Dieting
April 14, 2005 9:45 AM   Subscribe

It seems like there is a diet for anything. I have heard about and seen examples of diets which consist of eating one thing. What I am wondering is, what effects there are and how effective a diet would be if a person only ate popsicles for a month or two. I'm not asking for dieting advice outside this question.

So, say I ate nothing but sugar free popsicles. You know, a nice box of grape, cherry, lime and orange such as the delicious Blue Bell ones. I would also, of course, take Centrum and anything else that would ensure I got stuff that would prevent bad things. What would happen after a month or so? Would it be effective? Would my spleen explode or something?

Or, instead of popsicles, what about cookies?
posted by dios to Food & Drink (20 answers total)
 
In case people are wondering where this question comes from, it comes out of the fact that Blue Bell sugar free popsicles and cookies are my favorite deserts. And whenever I have one, I always half-jokingly say that "I love these so much, that from now on it is all I am going to eat." So, I am curious if any smart people could clue me in on what would ultimately happen if I only ate them. Not with the goal of losing weight or gaining, but just to enjoy it. But I do wonder if weight gain or loss would occur.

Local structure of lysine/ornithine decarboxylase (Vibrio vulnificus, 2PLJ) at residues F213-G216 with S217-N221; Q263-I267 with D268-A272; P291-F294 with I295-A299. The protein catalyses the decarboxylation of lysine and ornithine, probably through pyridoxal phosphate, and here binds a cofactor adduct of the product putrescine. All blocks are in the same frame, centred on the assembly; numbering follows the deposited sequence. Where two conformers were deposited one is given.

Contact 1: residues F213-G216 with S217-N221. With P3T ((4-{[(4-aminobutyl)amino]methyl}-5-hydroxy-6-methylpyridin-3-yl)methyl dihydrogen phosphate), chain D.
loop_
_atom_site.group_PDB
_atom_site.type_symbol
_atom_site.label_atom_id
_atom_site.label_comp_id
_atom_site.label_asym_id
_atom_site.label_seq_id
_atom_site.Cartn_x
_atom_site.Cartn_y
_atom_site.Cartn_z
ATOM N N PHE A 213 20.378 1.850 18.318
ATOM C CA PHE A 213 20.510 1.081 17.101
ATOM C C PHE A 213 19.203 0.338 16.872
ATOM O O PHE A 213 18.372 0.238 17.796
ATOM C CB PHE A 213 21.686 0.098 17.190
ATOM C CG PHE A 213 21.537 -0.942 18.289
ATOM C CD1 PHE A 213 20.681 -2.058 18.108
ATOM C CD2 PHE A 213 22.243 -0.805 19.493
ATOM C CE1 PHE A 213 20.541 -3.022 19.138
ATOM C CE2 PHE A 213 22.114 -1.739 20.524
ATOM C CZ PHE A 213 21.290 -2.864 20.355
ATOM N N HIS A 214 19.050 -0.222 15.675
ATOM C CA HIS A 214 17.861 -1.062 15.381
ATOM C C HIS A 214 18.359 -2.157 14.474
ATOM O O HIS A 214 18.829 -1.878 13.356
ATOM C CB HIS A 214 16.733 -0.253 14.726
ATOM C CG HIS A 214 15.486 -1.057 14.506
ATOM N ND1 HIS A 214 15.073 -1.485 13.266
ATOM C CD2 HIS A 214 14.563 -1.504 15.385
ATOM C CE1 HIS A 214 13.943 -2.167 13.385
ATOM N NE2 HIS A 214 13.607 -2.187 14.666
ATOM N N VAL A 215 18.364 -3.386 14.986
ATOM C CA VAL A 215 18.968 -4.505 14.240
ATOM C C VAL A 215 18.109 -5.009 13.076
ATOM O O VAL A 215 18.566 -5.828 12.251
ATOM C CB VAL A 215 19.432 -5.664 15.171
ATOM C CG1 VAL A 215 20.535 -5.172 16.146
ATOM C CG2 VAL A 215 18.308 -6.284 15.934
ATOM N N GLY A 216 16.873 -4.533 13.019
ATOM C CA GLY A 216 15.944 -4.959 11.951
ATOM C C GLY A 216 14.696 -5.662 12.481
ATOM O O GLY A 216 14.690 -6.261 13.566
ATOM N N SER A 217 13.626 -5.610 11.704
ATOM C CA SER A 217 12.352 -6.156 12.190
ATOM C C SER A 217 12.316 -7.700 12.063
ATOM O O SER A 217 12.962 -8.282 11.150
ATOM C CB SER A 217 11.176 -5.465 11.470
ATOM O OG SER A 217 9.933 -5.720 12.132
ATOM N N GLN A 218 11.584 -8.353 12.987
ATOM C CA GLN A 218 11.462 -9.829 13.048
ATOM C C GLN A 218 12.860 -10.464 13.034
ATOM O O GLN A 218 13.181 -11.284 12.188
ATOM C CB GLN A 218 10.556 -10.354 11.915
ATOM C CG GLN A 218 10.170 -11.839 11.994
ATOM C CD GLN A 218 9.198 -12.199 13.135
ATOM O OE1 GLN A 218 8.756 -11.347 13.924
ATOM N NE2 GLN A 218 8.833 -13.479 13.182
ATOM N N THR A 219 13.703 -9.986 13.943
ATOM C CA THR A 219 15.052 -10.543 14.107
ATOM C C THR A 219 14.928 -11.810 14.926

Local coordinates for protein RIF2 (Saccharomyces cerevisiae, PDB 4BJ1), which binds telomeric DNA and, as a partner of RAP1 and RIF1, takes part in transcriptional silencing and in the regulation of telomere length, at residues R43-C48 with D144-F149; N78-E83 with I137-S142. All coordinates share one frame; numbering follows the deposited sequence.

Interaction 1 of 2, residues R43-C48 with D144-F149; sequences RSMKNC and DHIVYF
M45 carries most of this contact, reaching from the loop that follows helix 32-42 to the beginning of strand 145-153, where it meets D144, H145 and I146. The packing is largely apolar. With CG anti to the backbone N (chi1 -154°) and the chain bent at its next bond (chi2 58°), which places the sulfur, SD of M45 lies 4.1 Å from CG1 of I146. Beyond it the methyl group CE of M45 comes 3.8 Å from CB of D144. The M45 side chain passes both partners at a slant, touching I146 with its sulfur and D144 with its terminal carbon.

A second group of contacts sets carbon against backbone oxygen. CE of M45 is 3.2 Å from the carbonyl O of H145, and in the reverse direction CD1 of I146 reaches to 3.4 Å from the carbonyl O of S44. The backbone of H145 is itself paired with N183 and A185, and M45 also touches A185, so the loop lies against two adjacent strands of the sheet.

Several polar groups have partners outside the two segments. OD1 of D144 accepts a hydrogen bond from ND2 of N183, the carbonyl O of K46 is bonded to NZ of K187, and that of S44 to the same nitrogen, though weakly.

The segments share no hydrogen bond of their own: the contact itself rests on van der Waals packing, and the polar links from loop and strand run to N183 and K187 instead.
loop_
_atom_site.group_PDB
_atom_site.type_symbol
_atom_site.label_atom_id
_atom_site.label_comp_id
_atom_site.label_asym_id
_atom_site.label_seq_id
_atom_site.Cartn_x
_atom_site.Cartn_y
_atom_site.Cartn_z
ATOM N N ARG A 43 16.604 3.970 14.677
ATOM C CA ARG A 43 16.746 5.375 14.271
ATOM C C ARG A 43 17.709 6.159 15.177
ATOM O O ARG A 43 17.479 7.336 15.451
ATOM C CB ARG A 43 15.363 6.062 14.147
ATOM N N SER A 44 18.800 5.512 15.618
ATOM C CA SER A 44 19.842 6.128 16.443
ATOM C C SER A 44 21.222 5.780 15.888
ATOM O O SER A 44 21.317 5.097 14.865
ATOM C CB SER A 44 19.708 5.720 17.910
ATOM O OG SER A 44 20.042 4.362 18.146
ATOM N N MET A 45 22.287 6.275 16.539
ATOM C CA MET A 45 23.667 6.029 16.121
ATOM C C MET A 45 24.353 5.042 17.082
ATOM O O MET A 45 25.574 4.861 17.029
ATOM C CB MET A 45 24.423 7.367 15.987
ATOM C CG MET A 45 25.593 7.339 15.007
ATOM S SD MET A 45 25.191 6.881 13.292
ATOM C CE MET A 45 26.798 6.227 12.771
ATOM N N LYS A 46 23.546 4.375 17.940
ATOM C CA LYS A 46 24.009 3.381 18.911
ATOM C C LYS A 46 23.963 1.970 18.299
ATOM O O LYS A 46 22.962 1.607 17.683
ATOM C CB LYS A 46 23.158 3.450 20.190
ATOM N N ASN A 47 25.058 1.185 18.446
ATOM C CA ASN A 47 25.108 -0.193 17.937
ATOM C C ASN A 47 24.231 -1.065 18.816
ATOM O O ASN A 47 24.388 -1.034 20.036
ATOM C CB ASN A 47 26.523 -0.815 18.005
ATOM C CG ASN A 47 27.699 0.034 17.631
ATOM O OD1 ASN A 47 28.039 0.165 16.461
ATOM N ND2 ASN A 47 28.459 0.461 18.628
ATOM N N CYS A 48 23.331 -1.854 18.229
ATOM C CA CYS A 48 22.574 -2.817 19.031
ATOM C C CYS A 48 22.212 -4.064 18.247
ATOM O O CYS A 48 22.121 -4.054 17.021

posted by dios at 9:52 AM on April 14, 2005


Well sugar free popsicles have about 20 calories each, so you'd need to eat 100 a day to a good number of calories (on average). That's ignoring the content of those calories.

Also, see Kwashiorkor and Marasmus.
posted by null terminated at 9:53 AM on April 14, 2005


I would believe that you wouldn't be able to get proper nutrition, even if you took a centrum or other multivitamin. The vitamins are supplemental to meals, they aren't meals themselves, and the popsicles might as well be glasses of water to your body.

I would guess the result would be similar to only drinking water (and a drop or two of Blue #5, or something) equal to the volume of the popsicle. That is, you'd survive for several weeks, but become pretty lethargic and unhealthy.
posted by odinsdream at 10:05 AM on April 14, 2005


Maybe you can extrapolate about the effects from this Straight Dope Q&A.

Along similar lines, John Malkovich claims weight loss success and no notable side effects with a Jell-o only diet.
posted by kimota at 10:18 AM on April 14, 2005